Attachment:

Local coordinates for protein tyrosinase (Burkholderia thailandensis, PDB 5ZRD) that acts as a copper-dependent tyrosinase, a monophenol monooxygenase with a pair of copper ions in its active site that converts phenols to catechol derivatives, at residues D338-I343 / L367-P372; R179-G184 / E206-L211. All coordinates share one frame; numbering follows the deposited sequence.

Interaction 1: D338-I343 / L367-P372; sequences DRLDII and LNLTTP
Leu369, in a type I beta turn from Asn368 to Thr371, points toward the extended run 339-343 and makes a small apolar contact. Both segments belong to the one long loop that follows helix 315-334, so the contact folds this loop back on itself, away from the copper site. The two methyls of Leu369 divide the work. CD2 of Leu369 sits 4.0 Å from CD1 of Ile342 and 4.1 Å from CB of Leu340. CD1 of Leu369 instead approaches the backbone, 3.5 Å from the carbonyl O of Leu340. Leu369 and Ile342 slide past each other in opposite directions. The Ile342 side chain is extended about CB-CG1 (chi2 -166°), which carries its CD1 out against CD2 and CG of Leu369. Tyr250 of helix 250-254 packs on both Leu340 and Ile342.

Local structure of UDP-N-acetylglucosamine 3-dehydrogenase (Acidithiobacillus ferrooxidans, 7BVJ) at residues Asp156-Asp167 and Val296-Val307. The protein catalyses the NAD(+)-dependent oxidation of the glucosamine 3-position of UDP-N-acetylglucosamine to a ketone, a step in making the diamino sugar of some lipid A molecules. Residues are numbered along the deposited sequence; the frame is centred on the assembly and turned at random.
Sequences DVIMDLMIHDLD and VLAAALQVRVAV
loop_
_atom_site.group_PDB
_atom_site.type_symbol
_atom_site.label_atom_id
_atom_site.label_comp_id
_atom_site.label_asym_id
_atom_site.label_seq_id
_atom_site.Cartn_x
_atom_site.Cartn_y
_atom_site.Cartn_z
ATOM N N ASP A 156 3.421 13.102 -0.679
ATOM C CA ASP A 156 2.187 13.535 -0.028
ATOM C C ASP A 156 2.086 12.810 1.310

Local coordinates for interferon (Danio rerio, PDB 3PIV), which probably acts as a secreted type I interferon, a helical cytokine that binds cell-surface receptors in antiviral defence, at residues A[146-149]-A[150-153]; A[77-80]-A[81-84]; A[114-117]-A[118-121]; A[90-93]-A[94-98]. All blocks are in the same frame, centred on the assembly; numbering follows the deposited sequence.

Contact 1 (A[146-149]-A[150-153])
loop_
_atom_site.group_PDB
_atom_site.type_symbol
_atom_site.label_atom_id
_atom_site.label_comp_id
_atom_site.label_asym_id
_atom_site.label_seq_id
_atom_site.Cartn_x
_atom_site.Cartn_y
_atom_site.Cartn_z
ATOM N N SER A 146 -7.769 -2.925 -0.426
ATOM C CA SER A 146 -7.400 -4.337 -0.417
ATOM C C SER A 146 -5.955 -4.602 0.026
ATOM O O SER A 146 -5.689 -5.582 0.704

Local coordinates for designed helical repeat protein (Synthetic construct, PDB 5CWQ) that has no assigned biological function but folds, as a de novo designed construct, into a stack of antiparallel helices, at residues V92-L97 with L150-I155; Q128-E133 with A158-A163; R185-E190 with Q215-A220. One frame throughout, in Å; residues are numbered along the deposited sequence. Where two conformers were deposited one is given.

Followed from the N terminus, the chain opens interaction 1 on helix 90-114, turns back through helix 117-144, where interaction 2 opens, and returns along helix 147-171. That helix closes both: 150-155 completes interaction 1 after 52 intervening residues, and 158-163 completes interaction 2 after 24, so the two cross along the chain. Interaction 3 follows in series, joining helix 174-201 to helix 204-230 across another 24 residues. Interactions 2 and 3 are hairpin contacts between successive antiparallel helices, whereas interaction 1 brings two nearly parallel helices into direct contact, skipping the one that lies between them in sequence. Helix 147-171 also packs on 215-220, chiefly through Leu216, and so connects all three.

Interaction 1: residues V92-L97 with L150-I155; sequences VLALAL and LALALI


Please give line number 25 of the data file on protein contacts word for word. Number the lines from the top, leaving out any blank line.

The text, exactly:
_atom_site.label_comp_id